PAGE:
While it’s true that occasionally in life things happen to us (both good and not so good) that we did not choose, I think most of what happens to us is the result of the choices we make.
Think about all the things we get to choose on a regular basis, such as:
- How we spend our time
- How we spend our money
- The daily level of activity we engage in
- The content we consume
- The type of foods we consume
- The people we associate with
- Whether or not we think critically
- The careers, causes, values, and beliefs we hold and support
- The way we treat those around us
That’s a small portion of a VERY large list!
Now think about this: the small choices we’ve made over the days/weeks/months/years/decades of our life have compounded to form us into who and what we are today.
It’s hard to consider that thought without also pondering the following: Are you happy with the compounding result of your choices? If you are, then great! Stay on track.
If you don’t like the compounding result your experiencing, I have good news. It’s not too late to change course. And it all starts with the choices you make from this point forward.
I had the best experience at an auto dealership service department that I’ve ever had this week. The service person that I was in contact with was Phil and he was what made the experience so great!
For starters, he called me early on the morning of my visit to let me know exactly what they would be doing to my car. He also gave me a price of what the worst-case scenario, from a cost standpoint, would be. What appreciated most about Phil was the customer service. The way he described everything and communicated with me instilled trust.
After talking with him a couple of times on the phone, and when I picked up my car at the end of the day, I got them impression that his main goal was to ensure that my car was properly taken care of and that I had a good customer experience. I also got them impression by observing him interact with others, that this is the only kind of customer service he knows how to give.
As I was talking to him before I left, I told him how much I appreciated working with him that day and what a good experience I had.
I think it’s important to let people know when they do a great job and give them with positive words of sincere appreciate. I know I enjoy getting positive feedback. My guess is others do as well.
“If you need help, ask.” Whether at school, at home, or on the job, we’ve all been told this as some point. If we need help, assistance is just a request away. Yet why is it that we seem to wait so long for before we actually avail ourselves of the assistance others are willing to offer?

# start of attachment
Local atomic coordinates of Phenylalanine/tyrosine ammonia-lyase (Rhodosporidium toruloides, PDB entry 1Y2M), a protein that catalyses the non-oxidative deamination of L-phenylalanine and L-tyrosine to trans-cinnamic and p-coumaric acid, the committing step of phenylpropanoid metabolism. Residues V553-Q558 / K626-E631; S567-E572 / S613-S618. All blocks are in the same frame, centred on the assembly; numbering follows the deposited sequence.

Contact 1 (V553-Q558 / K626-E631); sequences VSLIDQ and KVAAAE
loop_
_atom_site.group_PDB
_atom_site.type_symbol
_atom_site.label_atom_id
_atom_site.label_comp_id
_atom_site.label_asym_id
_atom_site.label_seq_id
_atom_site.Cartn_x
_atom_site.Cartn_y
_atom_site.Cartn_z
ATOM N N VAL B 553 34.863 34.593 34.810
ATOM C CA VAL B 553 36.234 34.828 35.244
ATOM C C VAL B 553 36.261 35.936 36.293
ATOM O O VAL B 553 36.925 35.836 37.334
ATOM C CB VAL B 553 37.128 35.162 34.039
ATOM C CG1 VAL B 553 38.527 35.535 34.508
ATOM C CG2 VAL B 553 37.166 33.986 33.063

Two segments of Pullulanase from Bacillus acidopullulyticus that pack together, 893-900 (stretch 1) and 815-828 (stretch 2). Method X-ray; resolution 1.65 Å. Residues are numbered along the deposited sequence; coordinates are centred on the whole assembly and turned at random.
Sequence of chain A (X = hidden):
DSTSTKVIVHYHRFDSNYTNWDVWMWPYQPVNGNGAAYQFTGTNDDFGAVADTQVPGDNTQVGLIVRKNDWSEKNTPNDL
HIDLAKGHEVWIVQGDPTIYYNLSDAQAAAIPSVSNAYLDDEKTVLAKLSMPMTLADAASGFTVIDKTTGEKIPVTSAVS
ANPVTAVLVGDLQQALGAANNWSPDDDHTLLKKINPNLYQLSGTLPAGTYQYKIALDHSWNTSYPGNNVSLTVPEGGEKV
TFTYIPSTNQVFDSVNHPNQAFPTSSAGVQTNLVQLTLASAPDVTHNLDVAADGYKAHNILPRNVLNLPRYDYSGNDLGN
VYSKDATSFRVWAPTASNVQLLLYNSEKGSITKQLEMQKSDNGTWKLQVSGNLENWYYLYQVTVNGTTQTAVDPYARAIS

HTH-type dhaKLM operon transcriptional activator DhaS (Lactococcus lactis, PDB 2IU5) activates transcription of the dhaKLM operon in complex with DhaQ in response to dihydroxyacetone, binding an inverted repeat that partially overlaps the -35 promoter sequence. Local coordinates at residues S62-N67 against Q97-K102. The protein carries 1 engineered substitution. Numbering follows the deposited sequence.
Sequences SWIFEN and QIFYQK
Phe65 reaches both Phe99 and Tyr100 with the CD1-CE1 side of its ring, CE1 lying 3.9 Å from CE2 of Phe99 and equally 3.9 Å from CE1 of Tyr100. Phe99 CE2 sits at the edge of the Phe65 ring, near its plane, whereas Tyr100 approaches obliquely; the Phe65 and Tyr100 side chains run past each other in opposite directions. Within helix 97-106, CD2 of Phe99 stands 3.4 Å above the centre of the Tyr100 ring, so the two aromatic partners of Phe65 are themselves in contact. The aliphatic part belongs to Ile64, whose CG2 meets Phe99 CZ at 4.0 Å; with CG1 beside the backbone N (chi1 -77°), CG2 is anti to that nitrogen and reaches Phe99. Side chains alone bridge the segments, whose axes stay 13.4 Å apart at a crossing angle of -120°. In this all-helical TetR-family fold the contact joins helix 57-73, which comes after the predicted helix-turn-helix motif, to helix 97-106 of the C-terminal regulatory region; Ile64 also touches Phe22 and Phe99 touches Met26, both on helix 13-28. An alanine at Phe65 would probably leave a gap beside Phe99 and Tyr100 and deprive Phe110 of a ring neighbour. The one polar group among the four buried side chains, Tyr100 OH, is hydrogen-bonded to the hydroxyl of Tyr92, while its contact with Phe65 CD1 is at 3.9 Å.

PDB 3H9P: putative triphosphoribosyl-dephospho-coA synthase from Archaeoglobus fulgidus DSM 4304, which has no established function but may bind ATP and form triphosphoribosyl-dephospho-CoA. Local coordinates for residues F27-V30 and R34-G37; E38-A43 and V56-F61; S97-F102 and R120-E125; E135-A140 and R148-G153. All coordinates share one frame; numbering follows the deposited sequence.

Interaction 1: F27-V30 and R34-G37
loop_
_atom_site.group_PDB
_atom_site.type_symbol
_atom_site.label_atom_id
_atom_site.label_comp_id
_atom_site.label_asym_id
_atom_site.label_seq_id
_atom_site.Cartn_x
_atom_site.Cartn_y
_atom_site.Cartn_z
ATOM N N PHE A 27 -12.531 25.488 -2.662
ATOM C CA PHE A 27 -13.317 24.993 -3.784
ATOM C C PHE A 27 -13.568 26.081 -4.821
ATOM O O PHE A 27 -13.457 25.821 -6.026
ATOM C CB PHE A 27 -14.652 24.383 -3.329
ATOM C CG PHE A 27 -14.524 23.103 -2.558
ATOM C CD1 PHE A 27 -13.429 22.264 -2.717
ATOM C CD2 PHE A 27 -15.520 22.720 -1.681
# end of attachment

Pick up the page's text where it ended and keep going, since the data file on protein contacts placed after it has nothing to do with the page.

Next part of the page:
I get it, we like to be self-sufficient and figure things out for ourselves, or perhaps we don’t want to be a burden to others. I recognize myself in both of those statements. And while I agree that we need to make an effort at whatever we’re attempting, at some point we need to enlist the help of others to move forward. When we find ourselves spinning our wheels or overwhelmed, that’s a significant clue that we should be asking for help.
Keep the following thought in mind the next time you need to ask someone for help, especially if you feel like your asking is a bother to others. While you’ve undoubted have been told, “If you need help, ask”, have you ever told that to someone else? (I’ll bet you have!) And when you told them, did you mean it? (I’ll bet you did!) It therefore seems reasonable to believe that most people would be glad to help, if you simply asked.
My wife and I are going to have some home improvement work done starting in May. Nothing major, just carpet, floors and interior painting. It’s going to be nice to have that all done, but what’s really proven helpful has been to start the planning process early.
We started planning this way back in February. There have been several things to coordinate such as:
- Getting on the schedules of the people that will be doing the work
- Selecting colors, patterns, etc.
- Ordering fixtures and materials
- Arranging lodging for ourselves and our pets for the time we can’t be in the house
- Packing things up that we’ll have to get out of the house
- Saving up to pay cash for the improvements
Starting this project early allows us to manage it with significantly less stress than if we started later. If we waited until the last minute to get started, we would have had a greater likelihood that contractors would already have full schedules, materials wouldn’t make it in time, or a number of other setbacks that could have been avoided if we just had more time.
If you have a project or task on your horizon, I’d suggest to start it early versus waiting until the last minute. For the cost of your time (which you’ll have a lot more of early on) you can eliminate unnecessary stress and actually enjoy the process.